And one more thing, how would a stand like that work with something like “Bookendz”? The idea of having a doxking station that would let me reconnect all of my wires at once when I go home is really attractive, so I’m wondering if It could somehow support those as well.

Anybody with experience give me a shout-out, plz!

Posted by Dan_B in Columbia, MO on April 7, 2005 at 8:58 PM (PDT)

2

i use an iCurve to raise the PowerBook, and have a BT kepboard and mouse, so i seldom type on the PowerBook whilst it’s on the stand, but it’s okay for short periods. with the space under the iCurve, i have a usb hub that allows all the extra connections i need….

http://img49.exs.cx/my.php?loc=img49&image=desktop08023yd.jpg

btw jeremy those XT1s look like mini versions of the satellites on the FX6021s, but i suppose it’s a nice form factor to take advantage of.

Posted by yinyang on April 8, 2005 at 4:29 AM (PDT)

3

Dan: The stand can be adjusted to any angle you prefer. You can actually see a few different angles in the shots above. It’s great to type on, and I do find myself playing with angles sometimes depending on the position I’m in. Re: Bookendz, haven’t tried it with that, but as you can see the back of the stand is entirely open. I’d only be concerned if Bookendz clasps the front corners of the PowerBook, because there’s a metal rim up there that matches the PB’s form factor and has a slot for disc loading.

Yinyang: They’re a -lot- smaller than the FX6021s, which we featured in the Buyers’ Guide. A lot smaller.

Posted by Jeremy Horwitz in East Amherst, NY, USA on April 8, 2005 at 7:37 AM (PDT)

4

Massive words of warning:

I’ve had the Ergo for three years, ordering mine from Japan for my 1GHz titanium.

Pros: It looks cool and allows the keyboard to slip under the setup nicely.

Cons: Everything else.  The heat from a powerbook causes the glue holding the plastic spacers/protecters to melt, so they fall off/slide over time.  The knobs meant to hold the powerbook’s position in place also loosen, so your laptop may come crashing down randomly if you bump your desk.  The metal is too soft and easily bends.  If you run into the previous problem with the laptop crashing down, it ends up bending the chassis itself.  I had to bend mine back out with a pair of pliers.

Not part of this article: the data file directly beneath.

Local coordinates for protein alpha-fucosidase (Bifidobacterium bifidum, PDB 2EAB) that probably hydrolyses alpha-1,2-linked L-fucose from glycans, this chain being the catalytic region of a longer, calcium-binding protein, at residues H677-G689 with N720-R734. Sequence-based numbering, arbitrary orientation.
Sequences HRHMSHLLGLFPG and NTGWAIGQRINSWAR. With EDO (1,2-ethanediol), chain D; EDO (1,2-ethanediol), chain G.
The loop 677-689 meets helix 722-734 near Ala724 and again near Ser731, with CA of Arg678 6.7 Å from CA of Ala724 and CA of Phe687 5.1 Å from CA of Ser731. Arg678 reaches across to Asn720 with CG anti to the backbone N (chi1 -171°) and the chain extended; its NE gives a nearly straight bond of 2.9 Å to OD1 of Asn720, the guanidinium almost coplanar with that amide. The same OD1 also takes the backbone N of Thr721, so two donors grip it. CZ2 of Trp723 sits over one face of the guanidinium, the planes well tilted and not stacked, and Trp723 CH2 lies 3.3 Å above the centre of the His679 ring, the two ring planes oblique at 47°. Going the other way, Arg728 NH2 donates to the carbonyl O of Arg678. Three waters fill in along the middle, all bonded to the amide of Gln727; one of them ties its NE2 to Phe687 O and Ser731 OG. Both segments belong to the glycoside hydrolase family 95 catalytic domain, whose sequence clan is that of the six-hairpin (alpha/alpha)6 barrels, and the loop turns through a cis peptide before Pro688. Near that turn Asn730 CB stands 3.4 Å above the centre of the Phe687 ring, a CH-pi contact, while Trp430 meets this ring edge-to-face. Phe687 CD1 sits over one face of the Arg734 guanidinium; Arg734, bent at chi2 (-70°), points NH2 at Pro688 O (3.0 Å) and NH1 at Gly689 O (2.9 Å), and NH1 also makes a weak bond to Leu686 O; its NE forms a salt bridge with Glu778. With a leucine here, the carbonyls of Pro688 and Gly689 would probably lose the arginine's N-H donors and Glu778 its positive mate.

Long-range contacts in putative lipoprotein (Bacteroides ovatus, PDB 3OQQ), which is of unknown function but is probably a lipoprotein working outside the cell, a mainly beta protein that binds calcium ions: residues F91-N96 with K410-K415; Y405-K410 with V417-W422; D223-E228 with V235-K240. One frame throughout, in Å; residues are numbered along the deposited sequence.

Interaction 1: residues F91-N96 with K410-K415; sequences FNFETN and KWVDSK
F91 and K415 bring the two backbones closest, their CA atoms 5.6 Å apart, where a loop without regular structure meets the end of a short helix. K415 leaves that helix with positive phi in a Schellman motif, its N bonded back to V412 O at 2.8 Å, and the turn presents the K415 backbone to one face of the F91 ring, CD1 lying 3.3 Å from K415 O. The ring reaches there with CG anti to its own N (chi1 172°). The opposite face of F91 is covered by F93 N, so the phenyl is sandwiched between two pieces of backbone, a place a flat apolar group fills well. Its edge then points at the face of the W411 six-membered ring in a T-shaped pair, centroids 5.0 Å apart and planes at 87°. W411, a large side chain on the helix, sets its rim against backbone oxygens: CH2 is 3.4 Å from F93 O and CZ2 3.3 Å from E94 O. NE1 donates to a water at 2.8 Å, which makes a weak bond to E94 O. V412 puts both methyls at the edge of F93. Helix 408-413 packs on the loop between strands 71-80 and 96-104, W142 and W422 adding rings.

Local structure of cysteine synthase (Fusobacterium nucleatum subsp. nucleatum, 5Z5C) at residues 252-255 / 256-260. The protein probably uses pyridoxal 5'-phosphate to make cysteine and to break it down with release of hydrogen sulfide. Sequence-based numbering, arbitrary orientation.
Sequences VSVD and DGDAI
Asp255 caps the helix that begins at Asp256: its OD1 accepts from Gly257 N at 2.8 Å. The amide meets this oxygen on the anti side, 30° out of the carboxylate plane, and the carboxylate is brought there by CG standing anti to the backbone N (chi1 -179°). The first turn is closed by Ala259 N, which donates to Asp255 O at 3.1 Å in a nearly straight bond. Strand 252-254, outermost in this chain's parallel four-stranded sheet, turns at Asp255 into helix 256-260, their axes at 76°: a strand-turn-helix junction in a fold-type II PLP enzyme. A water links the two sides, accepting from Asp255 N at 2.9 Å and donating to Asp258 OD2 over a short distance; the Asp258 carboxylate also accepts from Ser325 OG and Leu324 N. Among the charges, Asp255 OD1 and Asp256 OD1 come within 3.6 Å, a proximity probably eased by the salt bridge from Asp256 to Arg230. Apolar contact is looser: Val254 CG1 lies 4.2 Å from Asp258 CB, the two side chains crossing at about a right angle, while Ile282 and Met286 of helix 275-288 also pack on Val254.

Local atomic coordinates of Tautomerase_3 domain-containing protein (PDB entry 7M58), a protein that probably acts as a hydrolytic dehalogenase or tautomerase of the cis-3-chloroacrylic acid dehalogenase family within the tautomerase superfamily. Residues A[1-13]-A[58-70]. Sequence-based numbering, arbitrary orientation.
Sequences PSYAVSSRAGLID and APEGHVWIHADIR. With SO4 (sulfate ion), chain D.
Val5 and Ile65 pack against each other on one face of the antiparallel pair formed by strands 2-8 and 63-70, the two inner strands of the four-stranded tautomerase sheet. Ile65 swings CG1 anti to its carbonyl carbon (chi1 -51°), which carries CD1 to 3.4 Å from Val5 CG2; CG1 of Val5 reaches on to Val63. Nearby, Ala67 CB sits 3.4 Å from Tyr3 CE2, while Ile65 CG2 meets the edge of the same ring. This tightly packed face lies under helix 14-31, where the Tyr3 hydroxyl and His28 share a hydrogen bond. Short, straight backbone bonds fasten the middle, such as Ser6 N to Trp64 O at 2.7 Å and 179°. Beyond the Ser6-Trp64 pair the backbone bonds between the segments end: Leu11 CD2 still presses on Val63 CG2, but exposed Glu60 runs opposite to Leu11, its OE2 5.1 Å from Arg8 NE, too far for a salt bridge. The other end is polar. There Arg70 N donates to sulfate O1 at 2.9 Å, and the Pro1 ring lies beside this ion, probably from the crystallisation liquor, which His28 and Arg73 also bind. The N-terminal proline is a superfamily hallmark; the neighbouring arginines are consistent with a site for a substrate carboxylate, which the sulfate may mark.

So, verdict: looks good, but the quality doesn’t justify the price tag.  If you’re going to be taking your laptop out of this structure often (i.e., taking it to work every day), you’ll find it really annoying.

Posted by octavecat on April 8, 2005 at 9:01 AM (PDT)

5

The Ergo you got three years ago may well be different from units shipping today (just as the PowerBook is). After five months of testing, we’ve had no metal bending whatsoever, no issues with the knobs (which though they loosen from their original highly taut positions are still entirely usable), and no problems with our PowerBooks. Which, by the way, run hot-ish - not as hot as yours perhaps, but hotter than 95% of the laptops sold.

We’ve talked to Power Support about the glue on the spacers. Never had any melting problems, but the spacers do get loose. They’ll likely remedy that.

Posted by Jeremy Horwitz in East Amherst, NY, USA on April 9, 2005 at 6:43 PM (PDT)

6

If you don’t need to put a keyboard under the display, the iLap works well - and is a much better, and more comfortable option for using in your lap.  Nothing is perfect given that eveyone is built differently, but both of these products seem to have their strengths based on your need for a desktop or flexible, multi use solution. I’ve had my iLap for 3 months and have no complaints at all, but I don’t use mine on an ongoing basis on the desktop.

Posted by runningman on April 22, 2005 at 3:54 AM (PDT)